What All New Parents Need: Sleep
Sunday, April 17, 2016
New mothers are told again and again that they should do everything they can to protect their sleep after the baby comes. Adequate sleep can guard against depression, overeating, and mood swings during those first few weeks (or months!) after bringing a newborn home.
It can be difficult to get all the sleep we need when a precious but demanding alarm sounds every few hours, all night, every night. So it’s important to have a plan that allows both parents to get enough sleep (or as much as possible) each night. And work schedules can make getting enough sleep even more challenging when there’s a new baby in the house.
New parents can expect several nighttime wake up calls every night for the first 8 weeks at minimum. There are some lucky parents who have babies that sleep through the night before they reach the two-month milestone, but don’t count on winning that lottery.
Instead, make a plan with your partner before baby arrives.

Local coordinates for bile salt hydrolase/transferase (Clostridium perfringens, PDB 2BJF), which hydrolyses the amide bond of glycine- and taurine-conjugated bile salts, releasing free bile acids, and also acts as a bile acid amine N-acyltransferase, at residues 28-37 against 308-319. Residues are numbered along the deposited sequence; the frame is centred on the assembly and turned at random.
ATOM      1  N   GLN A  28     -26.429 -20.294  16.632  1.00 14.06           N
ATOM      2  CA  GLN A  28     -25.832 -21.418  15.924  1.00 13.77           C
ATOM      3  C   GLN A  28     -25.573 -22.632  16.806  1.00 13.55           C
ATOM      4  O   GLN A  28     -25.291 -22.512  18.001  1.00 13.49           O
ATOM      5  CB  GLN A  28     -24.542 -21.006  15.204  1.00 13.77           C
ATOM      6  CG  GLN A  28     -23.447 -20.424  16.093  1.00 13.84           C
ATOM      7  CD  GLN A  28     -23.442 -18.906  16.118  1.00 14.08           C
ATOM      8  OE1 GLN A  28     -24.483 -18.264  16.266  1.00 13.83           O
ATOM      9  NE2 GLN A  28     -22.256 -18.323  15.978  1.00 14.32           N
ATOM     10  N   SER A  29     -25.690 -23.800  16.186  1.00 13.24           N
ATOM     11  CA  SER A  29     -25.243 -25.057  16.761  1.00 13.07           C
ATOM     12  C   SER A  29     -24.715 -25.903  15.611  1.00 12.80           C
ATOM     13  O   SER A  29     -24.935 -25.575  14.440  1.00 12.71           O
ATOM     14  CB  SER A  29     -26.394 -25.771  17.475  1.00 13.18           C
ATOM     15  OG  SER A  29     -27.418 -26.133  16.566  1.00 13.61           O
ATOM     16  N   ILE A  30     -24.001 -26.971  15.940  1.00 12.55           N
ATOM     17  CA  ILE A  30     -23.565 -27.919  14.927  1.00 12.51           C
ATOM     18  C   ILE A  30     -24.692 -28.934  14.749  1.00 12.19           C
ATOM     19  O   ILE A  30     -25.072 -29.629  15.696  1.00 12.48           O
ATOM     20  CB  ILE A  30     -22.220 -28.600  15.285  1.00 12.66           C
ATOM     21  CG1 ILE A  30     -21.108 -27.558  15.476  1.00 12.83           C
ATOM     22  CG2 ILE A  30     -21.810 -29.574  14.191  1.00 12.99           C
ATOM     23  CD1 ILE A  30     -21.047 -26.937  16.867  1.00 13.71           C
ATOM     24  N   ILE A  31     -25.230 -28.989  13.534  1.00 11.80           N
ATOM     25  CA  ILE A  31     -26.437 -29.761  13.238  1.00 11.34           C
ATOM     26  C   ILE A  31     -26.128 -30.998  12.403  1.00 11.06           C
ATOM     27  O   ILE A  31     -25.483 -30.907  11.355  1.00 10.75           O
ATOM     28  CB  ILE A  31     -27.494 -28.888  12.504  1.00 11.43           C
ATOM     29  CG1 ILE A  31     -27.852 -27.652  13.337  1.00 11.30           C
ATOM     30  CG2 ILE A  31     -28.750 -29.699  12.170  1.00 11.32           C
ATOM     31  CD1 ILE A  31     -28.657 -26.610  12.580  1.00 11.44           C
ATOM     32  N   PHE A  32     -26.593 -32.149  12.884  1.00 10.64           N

· Trade off nighttime duties. If both parents work or if there are older siblings who will need care during the day neither parent will be able to replace lost nighttime sleep with daytime naps.
· Go to bed early. If baby (and your older children) are in bed at 7:00, go to bed soon after. Sure, you’ll miss out on evening television or you’ll have to leave the dishes in the sink until the morning, but this period of disturbed sleep is temporary. Before you know it you’ll have your evenings back.
· Don’t turn on any lights (if you can help it) when baby wakes up. You’ll both fall back asleep faster if you keep things dark and quiet.
· Have diapers and bottles ready before heading off to bed. Prepping before going to sleep will limit the amount of work you have to do to keep baby happy during the middle of the night. If you breastfeed, do so in the baby’s nursery with the lights low or off. If you bottle feed, have bottles prepared and ready to go. Make sure there are diapers and wipes near the crib and if possible, change your newborn in her bed for the least amount of disturbance.
· Feed and/or change baby and put him right back to bed. Small fussing noises will quickly lead to sleep (but whole-hearted bawling probably won’t, in which case you may be back to square one or need to do more soothing before heading back to bed yourself).
There are lots of resources for getting through the first few weeks of a new baby’s arrival. Talk to other new parents, your pediatrician, or other health professionals who can offer advice for guarding your sleep during this important transition.